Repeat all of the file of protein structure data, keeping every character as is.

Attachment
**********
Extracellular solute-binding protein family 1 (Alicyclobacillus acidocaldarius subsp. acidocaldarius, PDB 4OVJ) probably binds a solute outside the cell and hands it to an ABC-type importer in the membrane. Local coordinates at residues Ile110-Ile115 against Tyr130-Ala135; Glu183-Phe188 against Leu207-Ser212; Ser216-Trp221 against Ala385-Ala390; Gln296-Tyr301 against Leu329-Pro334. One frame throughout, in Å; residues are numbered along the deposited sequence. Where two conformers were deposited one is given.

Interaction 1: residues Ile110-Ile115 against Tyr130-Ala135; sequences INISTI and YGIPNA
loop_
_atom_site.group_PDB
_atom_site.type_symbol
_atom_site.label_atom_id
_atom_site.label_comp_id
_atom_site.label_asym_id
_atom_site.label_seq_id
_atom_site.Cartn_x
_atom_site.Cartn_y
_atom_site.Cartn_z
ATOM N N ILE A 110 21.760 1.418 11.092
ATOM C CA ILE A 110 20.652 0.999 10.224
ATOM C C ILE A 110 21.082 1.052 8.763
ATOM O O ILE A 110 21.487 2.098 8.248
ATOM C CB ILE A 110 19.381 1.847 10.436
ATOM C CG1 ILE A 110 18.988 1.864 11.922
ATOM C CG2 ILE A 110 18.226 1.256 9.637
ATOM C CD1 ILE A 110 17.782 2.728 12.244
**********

Extracellular solute-binding protein family 1 (Alicyclobacillus acidocaldarius subsp. acidocaldarius, PDB 4OVJ) probably binds a solute outside the cell and hands it to an ABC-type importer in the membrane. Local coordinates at residues Ile110-Ile115 against Tyr130-Ala135; Glu183-Phe188 against Leu207-Ser212; Ser216-Trp221 against Ala385-Ala390; Gln296-Tyr301 against Leu329-Pro334. One frame throughout, in Å; residues are numbered along the deposited sequence. Where two conformers were deposited one is given.

Interaction 1: residues Ile110-Ile115 against Tyr130-Ala135; sequences INISTI and YGIPNA
loop_
_atom_site.group_PDB
_atom_site.type_symbol
_atom_site.label_atom_id
_atom_site.label_comp_id
_atom_site.label_asym_id
_atom_site.label_seq_id
_atom_site.Cartn_x
_atom_site.Cartn_y
_atom_site.Cartn_z
ATOM N N ILE A 110 21.760 1.418 11.092
ATOM C CA ILE A 110 20.652 0.999 10.224
ATOM C C ILE A 110 21.082 1.052 8.763
ATOM O O ILE A 110 21.487 2.098 8.248
ATOM C CB ILE A 110 19.381 1.847 10.436
ATOM C CG1 ILE A 110 18.988 1.864 11.922
ATOM C CG2 ILE A 110 18.226 1.256 9.637
ATOM C CD1 ILE A 110 17.782 2.728 12.244